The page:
At the recent United Nations climate summit in New York, Barack Obama told his fellow leaders that "the threat from climate change is serious, it is urgent and it is growing". The Russian President, Dmitry Medvedev, calls the threat "catastrophic", the French President, Nicolas Sarkozy, believes addressing it is "crucial for the future of mankind".

Just months ago Tony Abbott described the same threat as "absolute crap". Yesterday the new Liberal leader backpedalled just a little by saying his words were "hyberbole" for debate. "I think that climate change is real and I think that man does make a contribution," he said, before adding the great qualification of sceptics: "There is an argument first as to how great that contribution is, and second, over what should be done about it."

There is no argument that Abbott's leadership marks the triumphant return of the climate sceptics to the top of the federal Liberal Party. Just last month Abbott attacked as "climate change alarmists" those scientists who worked on the peak UN scientific advisory body, the Intergovernmental Panel on Climate Change (IPCC) and who are warning about the threat from climate change.

Abbott described them on Four Corners as "the people who will tell you as if it's as obvious as night following day that we have a huge problem and that unless we dramatically change the way we live, life as we know it will be under massive threat. As I said, there's an evangelical fervour about those people which you don't normally associate with scientists".

As a member of Malcolm Turnbull's shadow cabinet Abbott cheerfully championed the work of the prominent Australian climate sceptic Professor Ian Plimer. "I think that in response to the IPCC alarmist - ah, in inverted commas - view, there've been quite a lot of other reputable scientific voices. Now not everyone agrees with Ian Plimer's position, but he is a highly credible scientist and he has written what seems like a very well-argued book refuting most of the claims of the climate catastrophists." His remarks were a direct challenge to Turnbull, who had warned that he could not lead a party that did not take climate change seriously.

A decade ago, the Liberal Party's climate sceptics, backed by some of the world's big minerals and energy companies, fought an epic battle inside the Howard government to stop Australia taking action on climate change, ratifying the Kyoto Protocol or passing an emissions trading scheme. With the substantial support from the then Western Mining boss, Hugh Morgan, and successive heads of Rio Tinto, the sceptics quashed Howard's first environment minister, Robert Hill, who had endorsed Kyoto.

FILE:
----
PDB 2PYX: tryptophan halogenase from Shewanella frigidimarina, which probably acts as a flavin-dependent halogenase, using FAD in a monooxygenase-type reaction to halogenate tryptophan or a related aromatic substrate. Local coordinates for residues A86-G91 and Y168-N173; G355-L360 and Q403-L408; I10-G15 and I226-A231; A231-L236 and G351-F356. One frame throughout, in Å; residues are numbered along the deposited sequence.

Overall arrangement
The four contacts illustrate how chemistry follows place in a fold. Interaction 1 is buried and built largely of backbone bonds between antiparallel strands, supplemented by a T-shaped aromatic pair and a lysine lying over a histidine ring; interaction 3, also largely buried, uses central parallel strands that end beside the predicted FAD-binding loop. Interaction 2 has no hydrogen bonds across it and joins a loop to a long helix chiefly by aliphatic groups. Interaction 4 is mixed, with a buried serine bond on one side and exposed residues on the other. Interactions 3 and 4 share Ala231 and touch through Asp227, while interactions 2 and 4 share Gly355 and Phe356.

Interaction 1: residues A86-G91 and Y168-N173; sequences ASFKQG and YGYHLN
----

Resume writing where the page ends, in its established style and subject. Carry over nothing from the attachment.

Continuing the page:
The Kyoto fight was lost on World Environment Day 2002, when Howard backed the sceptics. By then, Hill had been replaced by David Kemp, a vocal sceptic of the science on climate change. Only when Howard was under huge electoral pressure before the 2007 election did he moderate his own sceptical views, appoint Turnbull as his environment minister and promise an emissions trading scheme.

Last week Turnbull, at the death knell of his short leadership of the Liberal Party, had no doubt the sceptics inside the party were again fighting to regain control. "The people that have sought to tear me down do not even believe in the policies we took to the last election," he said bluntly. "They basically believe or regard John Howard as being too green. They don't believe in climate change, they don't think we should take any action on climate change."


Woman sues over flesh-eating bug horror

Negligent government hospital

A QUEENSLAND woman has told of her long and arduous battle against a rare flesh-eating bug infection after it was allegedly misdiagnosed by hospital staff. With what began as a superficial graze, Tracey, who does not wish to use her last name, could have lost a leg, even her life, to the gruesome bug, The Courier-Mail reports.

The legacy of the episode is a rough, colourless patchwork spreading from her left foot to above the knee. Those extensive skin grafts followed 12 rapid-fire operations to "debride" or cut away ravaged soft tissue as the rare necrotising fasciitis bacteria advanced into and up her leg.

Targeted also by powerful antibiotics, the infection finally gave up at the back of Tracey's thigh. By then, surgeons had stripped her limb to virtually bone and muscle. "It looked like a chicken leg," she says.